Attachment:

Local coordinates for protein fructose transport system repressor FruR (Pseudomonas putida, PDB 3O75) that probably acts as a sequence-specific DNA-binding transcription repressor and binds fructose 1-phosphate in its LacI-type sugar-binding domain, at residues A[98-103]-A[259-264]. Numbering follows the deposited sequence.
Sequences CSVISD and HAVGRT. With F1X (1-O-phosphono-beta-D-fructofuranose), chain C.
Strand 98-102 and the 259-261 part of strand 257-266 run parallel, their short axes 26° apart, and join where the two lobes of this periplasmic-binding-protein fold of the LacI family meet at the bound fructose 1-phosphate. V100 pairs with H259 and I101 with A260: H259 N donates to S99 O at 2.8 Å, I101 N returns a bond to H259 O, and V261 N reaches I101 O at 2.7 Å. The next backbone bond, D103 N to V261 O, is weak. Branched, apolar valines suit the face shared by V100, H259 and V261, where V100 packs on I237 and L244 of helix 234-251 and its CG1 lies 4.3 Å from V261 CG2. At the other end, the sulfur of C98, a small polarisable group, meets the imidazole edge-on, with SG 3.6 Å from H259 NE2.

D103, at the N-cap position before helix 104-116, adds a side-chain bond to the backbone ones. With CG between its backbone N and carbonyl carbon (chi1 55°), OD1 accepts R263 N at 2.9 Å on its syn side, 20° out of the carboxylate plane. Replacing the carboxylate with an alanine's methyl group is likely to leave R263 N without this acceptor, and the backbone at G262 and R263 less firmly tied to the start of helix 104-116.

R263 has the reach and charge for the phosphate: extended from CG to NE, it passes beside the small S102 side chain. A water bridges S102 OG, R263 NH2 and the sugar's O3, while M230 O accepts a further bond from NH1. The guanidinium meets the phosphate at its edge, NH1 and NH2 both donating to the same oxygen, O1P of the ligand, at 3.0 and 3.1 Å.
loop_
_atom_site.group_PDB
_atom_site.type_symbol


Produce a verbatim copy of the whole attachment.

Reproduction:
Local coordinates for protein fructose transport system repressor FruR (Pseudomonas putida, PDB 3O75) that probably acts as a sequence-specific DNA-binding transcription repressor and binds fructose 1-phosphate in its LacI-type sugar-binding domain, at residues A[98-103]-A[259-264]. Numbering follows the deposited sequence.
Sequences CSVISD and HAVGRT. With F1X (1-O-phosphono-beta-D-fructofuranose), chain C.
Strand 98-102 and the 259-261 part of strand 257-266 run parallel, their short axes 26° apart, and join where the two lobes of this periplasmic-binding-protein fold of the LacI family meet at the bound fructose 1-phosphate. V100 pairs with H259 and I101 with A260: H259 N donates to S99 O at 2.8 Å, I101 N returns a bond to H259 O, and V261 N reaches I101 O at 2.7 Å. The next backbone bond, D103 N to V261 O, is weak. Branched, apolar valines suit the face shared by V100, H259 and V261, where V100 packs on I237 and L244 of helix 234-251 and its CG1 lies 4.3 Å from V261 CG2. At the other end, the sulfur of C98, a small polarisable group, meets the imidazole edge-on, with SG 3.6 Å from H259 NE2.

D103, at the N-cap position before helix 104-116, adds a side-chain bond to the backbone ones. With CG between its backbone N and carbonyl carbon (chi1 55°), OD1 accepts R263 N at 2.9 Å on its syn side, 20° out of the carboxylate plane. Replacing the carboxylate with an alanine's methyl group is likely to leave R263 N without this acceptor, and the backbone at G262 and R263 less firmly tied to the start of helix 104-116.

R263 has the reach and charge for the phosphate: extended from CG to NE, it passes beside the small S102 side chain. A water bridges S102 OG, R263 NH2 and the sugar's O3, while M230 O accepts a further bond from NH1. The guanidinium meets the phosphate at its edge, NH1 and NH2 both donating to the same oxygen, O1P of the ligand, at 3.0 and 3.1 Å.
loop_
_atom_site.group_PDB
_atom_site.type_symbol